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Well-known member
Jun 14, 2002
Singapore Airlines jet uses the wrong taxi route and hits object in Taipei, officials say
Fri Jul 19, 1:08 AM ET

TAIPEI, Taiwan - The wing of a Singapore Airlines jet hit a piece of equipment Friday morning as the jet took an unauthorized turn while taxiing to a runway at Taipei's international airport, Taiwanese airport officials said.

The control tower informed the pilots, and they decided that it was not serious enough to stop the Singapore-bound flight, airport police said. The plane landed safely in Singapore.

The minor incident attracted wide attention because Singapore Airlines has previously used the wrong runway in Taipei. Two years ago, a Los Angeles-bound jumbo jet tried to take off on a runway closed for construction. The plane smashed into equipment and debris, killing 83 people.

Singapore Airlines did not immediately comment on Friday's incident.

Taiwanese officials reported the incident to Taiwan's Aviation Safety Council, which was still investigating and would not comment.

Airport official Wang Teh-ho told reporters that the tip of the plane's wing hit a piece of equipment as it took a wrong turn while taxiing to its runway.

Wang said officials did not know why the plane deviated from its authorized route.

"The plane might have mistaken the tarmac for the taxi runway," he said.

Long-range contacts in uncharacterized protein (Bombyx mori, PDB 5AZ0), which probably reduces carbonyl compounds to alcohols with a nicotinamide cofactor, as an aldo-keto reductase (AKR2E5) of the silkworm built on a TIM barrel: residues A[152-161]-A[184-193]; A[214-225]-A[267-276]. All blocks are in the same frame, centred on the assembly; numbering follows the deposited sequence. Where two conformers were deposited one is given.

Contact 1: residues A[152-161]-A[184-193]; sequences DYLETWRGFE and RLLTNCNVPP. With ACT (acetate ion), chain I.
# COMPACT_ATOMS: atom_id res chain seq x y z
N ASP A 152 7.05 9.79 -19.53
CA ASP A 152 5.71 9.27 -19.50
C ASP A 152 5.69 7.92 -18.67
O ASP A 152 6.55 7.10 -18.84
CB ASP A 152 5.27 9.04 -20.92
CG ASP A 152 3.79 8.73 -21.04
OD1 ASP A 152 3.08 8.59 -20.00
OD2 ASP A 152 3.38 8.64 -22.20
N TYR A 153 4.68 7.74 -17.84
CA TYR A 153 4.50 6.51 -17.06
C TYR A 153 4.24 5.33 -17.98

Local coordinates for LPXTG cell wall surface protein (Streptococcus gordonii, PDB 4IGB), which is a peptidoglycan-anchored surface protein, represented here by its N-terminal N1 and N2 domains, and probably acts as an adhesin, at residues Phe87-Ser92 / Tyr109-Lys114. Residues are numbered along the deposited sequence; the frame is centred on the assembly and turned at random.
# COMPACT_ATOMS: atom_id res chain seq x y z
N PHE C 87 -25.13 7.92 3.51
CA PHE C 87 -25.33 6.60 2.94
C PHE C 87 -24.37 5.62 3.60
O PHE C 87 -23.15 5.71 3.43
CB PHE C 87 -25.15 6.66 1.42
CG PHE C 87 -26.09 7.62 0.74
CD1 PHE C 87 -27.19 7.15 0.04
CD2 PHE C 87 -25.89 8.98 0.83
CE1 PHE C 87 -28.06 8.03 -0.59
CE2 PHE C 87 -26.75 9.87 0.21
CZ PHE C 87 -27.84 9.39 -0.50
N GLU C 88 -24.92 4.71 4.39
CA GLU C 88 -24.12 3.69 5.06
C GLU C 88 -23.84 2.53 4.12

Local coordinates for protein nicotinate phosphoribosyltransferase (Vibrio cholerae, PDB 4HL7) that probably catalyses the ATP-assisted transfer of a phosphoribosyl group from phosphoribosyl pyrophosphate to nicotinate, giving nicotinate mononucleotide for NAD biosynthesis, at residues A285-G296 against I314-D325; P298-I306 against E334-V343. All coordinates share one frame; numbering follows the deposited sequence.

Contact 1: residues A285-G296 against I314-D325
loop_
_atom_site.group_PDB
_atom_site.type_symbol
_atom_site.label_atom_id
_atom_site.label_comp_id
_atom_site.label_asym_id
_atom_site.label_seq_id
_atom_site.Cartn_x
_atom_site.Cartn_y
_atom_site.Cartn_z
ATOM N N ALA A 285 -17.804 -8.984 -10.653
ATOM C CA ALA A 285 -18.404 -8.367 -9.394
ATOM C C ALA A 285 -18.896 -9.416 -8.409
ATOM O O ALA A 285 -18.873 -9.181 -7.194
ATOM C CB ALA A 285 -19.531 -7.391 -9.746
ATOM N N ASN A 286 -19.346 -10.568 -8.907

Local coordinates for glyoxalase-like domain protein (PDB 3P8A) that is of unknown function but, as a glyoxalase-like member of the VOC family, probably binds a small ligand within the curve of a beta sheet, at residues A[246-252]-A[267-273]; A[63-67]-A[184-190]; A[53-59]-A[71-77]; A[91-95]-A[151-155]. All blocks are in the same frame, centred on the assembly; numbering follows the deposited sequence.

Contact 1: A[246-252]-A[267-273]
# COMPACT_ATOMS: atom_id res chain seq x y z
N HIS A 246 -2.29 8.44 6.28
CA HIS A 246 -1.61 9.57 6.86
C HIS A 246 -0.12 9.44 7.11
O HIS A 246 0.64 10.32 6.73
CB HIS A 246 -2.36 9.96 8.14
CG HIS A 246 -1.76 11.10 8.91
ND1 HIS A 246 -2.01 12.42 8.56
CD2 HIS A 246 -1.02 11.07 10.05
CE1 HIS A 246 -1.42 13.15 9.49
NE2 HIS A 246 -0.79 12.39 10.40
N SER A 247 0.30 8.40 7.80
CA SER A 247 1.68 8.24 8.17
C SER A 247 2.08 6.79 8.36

Singapore Airlines has a reputation for being one of the world's safest carriers. The Taipei crash in October 2000 was its first fatal crash in about three decades of service.



a news article from a Singapore website...


A Singapore Airlines plane was on the wrong taxiway at Chiang Kai-shek International Airport when its wing hit two tailstands before takeoff on Friday morning, a Taiwan aviation official said.

Flight SQ29 has since landed safely in Singapore and no one was injured.

SIA said in a statement the pilot was told by air traffic controllers that the wing "made contact with two tailstands".

A tailstand is equipment used to stabilise planes during the loading and unloading of cargo.

An official of Taiwan's Civil Aeronautics Administration said the plane was on the wrong taxiway when it hit the tailstands.

"During the taxiing, it did not go by the normal S5 taxi way to SP runway. Instead, halfway it went by the 610 runway and then made the turn to SP runway. Because of that, the tail hit something on the ground and it kept going. It could be the route taken was mistaken for the S5 taxiway and it's not a shortcut," said Wang Dehe, a supervisor at the airport.

The incident was reminiscent of the first-ever SIA plane crash at the same airport in October 2000 when Flight SQ006 slammed into construction equipment on a partially closed runway during a fierce storm.

83 people died in the tragedy


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